As far as the OLD and LSJ are concerned, saxum and lapis (to say nothing of common derivatives like lapillus) are very common words, whereas petra is pretty rare (the entry in the LSJ even goes so far as to say “pure Lat. saxum”.) You are right that petra could have become the popular word long before it becomes common in literature (it is afterall attested as far back as Plautus) but I still suspect Biblical influence here.

  6. The pun is iffy in Spanish: Pedro/piedra. I daresay some people still get it. I suspect Catalan is even worse, but I need my dictionary to be sure of that.

  7. Absolutely hate it when done in Chinese. “Bright Pearl” as a name sounds so bombastic. I’d much rather read the pinyin-ized version.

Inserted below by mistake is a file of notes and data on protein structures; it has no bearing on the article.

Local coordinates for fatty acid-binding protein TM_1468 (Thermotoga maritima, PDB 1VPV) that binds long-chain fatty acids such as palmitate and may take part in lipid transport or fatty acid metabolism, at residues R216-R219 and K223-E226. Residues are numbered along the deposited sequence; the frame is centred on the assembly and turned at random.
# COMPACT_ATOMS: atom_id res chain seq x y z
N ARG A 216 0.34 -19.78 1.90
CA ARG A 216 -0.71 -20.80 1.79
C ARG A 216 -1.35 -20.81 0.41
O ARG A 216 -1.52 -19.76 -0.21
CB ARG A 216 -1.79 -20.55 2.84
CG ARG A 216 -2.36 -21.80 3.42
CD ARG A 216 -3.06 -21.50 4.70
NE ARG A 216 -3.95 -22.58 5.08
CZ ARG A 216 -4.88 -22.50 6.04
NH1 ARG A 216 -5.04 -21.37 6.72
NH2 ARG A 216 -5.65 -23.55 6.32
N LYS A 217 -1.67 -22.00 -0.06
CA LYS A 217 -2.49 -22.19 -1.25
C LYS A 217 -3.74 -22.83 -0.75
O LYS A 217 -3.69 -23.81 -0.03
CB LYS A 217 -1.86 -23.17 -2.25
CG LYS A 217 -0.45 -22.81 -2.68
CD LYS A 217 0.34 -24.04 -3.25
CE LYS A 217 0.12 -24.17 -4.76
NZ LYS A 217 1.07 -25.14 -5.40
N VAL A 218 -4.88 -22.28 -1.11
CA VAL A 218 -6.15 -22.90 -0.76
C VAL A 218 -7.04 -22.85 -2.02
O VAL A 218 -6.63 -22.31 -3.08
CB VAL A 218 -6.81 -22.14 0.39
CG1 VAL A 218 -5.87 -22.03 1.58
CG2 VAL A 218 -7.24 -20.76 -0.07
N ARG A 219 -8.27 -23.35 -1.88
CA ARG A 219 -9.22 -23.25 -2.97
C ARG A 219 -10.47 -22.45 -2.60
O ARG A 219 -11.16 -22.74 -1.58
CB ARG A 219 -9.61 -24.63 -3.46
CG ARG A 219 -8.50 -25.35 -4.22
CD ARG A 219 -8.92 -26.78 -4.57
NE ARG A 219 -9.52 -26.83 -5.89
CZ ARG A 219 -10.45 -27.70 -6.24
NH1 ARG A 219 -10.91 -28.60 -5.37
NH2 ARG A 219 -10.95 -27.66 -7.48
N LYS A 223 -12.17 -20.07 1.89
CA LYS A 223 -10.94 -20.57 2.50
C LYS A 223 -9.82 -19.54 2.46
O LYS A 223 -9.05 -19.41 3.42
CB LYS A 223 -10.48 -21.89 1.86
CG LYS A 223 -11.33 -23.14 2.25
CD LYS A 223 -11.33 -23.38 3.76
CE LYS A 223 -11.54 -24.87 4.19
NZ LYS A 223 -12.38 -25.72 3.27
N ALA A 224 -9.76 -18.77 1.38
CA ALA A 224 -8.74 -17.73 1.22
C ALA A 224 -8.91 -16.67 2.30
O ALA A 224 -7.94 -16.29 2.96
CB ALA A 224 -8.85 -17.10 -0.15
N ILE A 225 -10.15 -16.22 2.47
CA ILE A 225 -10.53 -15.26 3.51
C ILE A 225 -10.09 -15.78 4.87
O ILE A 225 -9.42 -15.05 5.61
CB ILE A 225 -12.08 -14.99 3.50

8. Where the name has an obvious meaning for the native speaker, apart from it being a name, I think the translator ought to render it into the source language. For instance, “Sobakevitch” (“Dogson”), “Korobochka” (“Littlebox”), etc. in Gogol’s Dead Souls. Footnotes just don’t render how funny these names are in context, and I’ve certainly never met any Sobakevitches in Russia. Likewise with Bulgakov’s “Bezdomny” (“Homeless”) in Master and Margarita.

  9. As one who studies Eytmologies, I don’t think a person (well, at least not in our culture) considers the “meaning” of the name when you see the name. Perhaps it is important in literature, but to translate the name would take all the fun out of it then.

    My name is Michael, do you know it’s mean? What is the meaning of John? Johnson? Elizabeth? How often do you wonder about such things?